Health Benefits of the Quinoa Seed

Quinoa (pronounced keen-wah) - is a delicious addition to the diet.  It is not technically a cereal grain like wheat or oats, but has been cultivated and eaten as a cereal for thousands of years by South Americans. Quinoa is the tiny seed of the Chenopodium Quinoa, a leafy plant that is a distant relative of spinach and beets. 


Quinoa was called the "mother grain" by the Incas (chisiya mama). Now, as people in the rest of the world learn more about Quinoa, they're discovering that its ancient nickname was well deserved - Quinoa is indeed a nutritional powerhouse.

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Quinoa's protein content, about 16 percent, is higher than that of any other grain. Wheat also has a high protein content, about 14 percent, but the protein in wheat and most other grains is lacking in the amino acid lysine, which Quinoa has in abundance. In fact, the amino acid composition in Quinoa is almost perfect. The World Health Organization has judged the protein in Quinoa to be as complete as that in milk. In addition, Quinoa contains more iron than most grains, and is a good source of calcium, phosphorus, folate, and many B vitamins. 


Eating a serving of whole grains, such as Quinoa, at least 6 times each week is an especially good idea for postmenopausal women with high cholesterol, high blood pressure or other signs of cardiovascular disease.

A 3-year prospective study of 229 postmenopausal women with cardiovascular disease, published in the July 2005 issue of the American Heart Journal, shows that those eating at least 6 servings of whole grains each week experienced:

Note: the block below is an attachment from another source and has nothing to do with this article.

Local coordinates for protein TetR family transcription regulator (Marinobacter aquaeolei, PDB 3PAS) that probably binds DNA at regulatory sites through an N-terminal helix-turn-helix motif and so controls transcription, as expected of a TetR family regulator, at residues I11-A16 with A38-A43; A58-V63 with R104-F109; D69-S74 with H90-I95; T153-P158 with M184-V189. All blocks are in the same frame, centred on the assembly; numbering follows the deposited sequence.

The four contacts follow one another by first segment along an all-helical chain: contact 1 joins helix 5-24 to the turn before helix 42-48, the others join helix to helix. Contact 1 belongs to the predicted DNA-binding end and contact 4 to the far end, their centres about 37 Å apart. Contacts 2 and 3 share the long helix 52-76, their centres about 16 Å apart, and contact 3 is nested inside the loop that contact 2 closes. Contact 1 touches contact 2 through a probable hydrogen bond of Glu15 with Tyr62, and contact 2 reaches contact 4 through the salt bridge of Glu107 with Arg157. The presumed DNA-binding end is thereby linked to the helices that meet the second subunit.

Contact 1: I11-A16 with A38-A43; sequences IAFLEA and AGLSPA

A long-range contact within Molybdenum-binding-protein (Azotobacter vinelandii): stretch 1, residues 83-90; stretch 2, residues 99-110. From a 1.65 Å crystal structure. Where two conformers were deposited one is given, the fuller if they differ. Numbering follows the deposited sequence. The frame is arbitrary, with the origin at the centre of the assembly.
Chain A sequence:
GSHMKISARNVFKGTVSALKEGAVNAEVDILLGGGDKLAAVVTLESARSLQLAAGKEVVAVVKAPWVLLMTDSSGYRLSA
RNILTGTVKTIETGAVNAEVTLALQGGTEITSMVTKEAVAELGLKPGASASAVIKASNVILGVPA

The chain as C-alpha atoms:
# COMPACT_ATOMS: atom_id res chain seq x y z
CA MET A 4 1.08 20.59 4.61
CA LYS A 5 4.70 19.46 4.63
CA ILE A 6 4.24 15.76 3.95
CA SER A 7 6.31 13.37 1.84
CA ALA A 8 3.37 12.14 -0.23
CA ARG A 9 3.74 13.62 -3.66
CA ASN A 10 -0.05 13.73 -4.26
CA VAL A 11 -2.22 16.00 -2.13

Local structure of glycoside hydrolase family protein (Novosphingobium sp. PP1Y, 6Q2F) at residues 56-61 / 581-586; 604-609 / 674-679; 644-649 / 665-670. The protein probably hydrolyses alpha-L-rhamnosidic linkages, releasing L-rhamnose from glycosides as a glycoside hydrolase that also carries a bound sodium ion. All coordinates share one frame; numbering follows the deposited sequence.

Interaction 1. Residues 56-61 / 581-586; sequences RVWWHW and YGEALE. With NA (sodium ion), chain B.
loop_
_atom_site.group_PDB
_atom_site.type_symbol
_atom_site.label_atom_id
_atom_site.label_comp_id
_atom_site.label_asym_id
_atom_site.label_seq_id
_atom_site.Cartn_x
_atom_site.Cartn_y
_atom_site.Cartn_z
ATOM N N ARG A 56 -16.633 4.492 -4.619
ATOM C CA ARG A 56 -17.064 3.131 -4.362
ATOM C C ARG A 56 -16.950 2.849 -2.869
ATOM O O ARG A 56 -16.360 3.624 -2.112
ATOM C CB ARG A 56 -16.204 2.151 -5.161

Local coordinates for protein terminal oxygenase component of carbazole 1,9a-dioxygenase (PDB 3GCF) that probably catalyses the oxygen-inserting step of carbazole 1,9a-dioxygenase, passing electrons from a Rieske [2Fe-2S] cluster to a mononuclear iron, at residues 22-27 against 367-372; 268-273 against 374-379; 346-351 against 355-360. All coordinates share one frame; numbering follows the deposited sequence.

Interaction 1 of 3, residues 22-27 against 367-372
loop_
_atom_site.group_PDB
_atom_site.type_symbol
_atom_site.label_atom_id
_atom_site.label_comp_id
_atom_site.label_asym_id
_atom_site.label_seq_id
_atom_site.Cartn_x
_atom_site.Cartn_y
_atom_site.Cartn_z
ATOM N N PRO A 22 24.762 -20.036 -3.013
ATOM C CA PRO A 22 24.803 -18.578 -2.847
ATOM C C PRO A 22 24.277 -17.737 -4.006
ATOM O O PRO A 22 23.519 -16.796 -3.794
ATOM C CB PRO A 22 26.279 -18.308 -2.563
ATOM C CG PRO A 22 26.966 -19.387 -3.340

*         Slowed progression of atherosclerosis, the build-up of plaque that narrows the vessels through which blood flows. 

*         Less progression in stenosis, the narrowing of the diameter of arterial passageways.
 


COOKING QUINOAQuinoa cooks very quickly, and is cooked similar to rice.

Here is how to cook Quinoa: Add 1 cup of quinoa plus 2 cups water to a pot that is approx. 1 1/2 quarts. Bring to a boil Reduce heat to simmer. Cover and cook 10-15 minutes. I like to cook it a little less than suggested on the box, or with a little less water, to make sure the Quinoa does not get a "mushy" consistency when cooked.  I would suggest doing what it says on your package the first time, and see how it comes out, then adjust accordingly in the future.  You can turn heat off early and allow it to finish absorbing water to save energy.  If it is too soft, use less water the next time.

Appearance:  
 
The grain, when cooked, will look almost translucent, and you will see a ring along the edge of the grain called the "germ ring". This is normal.

How we eat our Quinoa:

Hot: We enjoy eating our Quinoa seasoned as we would rice, with some butter; or at times we add Olive Oil, sea salt to taste, and a seasoning like Mrs. Dash Garlic Herb seasoning.

Cold: I also make a cold salad side dish with Quinoa by stirring in the following cut in small pieces - onion (any kind including green), celery, green pepper, tomato, sliced black olives - in a quantity that seems right for the amount of Quinoa I cook, then stir all together with some low fat Italian Dressing to taste, and keep in the refrigerator, serve cold.

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If you would like to learn how to grow Quinoa, please visit this link.


Updated 5/6/13

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